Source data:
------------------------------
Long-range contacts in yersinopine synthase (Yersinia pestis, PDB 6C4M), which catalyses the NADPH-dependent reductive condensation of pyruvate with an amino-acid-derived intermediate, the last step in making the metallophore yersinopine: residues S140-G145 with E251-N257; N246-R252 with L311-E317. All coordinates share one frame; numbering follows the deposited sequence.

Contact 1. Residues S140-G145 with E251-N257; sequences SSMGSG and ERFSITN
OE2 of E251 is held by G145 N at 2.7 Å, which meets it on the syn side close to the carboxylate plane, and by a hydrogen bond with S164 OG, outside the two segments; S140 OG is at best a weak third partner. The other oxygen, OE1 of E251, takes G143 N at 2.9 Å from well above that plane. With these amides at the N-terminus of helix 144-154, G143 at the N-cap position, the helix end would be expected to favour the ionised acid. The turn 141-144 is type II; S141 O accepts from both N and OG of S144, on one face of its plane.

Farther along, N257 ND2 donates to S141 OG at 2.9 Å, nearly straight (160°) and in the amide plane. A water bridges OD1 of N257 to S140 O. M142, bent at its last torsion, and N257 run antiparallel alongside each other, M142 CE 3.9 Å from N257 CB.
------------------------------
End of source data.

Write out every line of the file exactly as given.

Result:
Long-range contacts in yersinopine synthase (Yersinia pestis, PDB 6C4M), which catalyses the NADPH-dependent reductive condensation of pyruvate with an amino-acid-derived intermediate, the last step in making the metallophore yersinopine: residues S140-G145 with E251-N257; N246-R252 with L311-E317. All coordinates share one frame; numbering follows the deposited sequence.

Contact 1. Residues S140-G145 with E251-N257; sequences SSMGSG and ERFSITN
OE2 of E251 is held by G145 N at 2.7 Å, which meets it on the syn side close to the carboxylate plane, and by a hydrogen bond with S164 OG, outside the two segments; S140 OG is at best a weak third partner. The other oxygen, OE1 of E251, takes G143 N at 2.9 Å from well above that plane. With these amides at the N-terminus of helix 144-154, G143 at the N-cap position, the helix end would be expected to favour the ionised acid. The turn 141-144 is type II; S141 O accepts from both N and OG of S144, on one face of its plane.

Farther along, N257 ND2 donates to S141 OG at 2.9 Å, nearly straight (160°) and in the amide plane. A water bridges OD1 of N257 to S140 O. M142, bent at its last torsion, and N257 run antiparallel alongside each other, M142 CE 3.9 Å from N257 CB.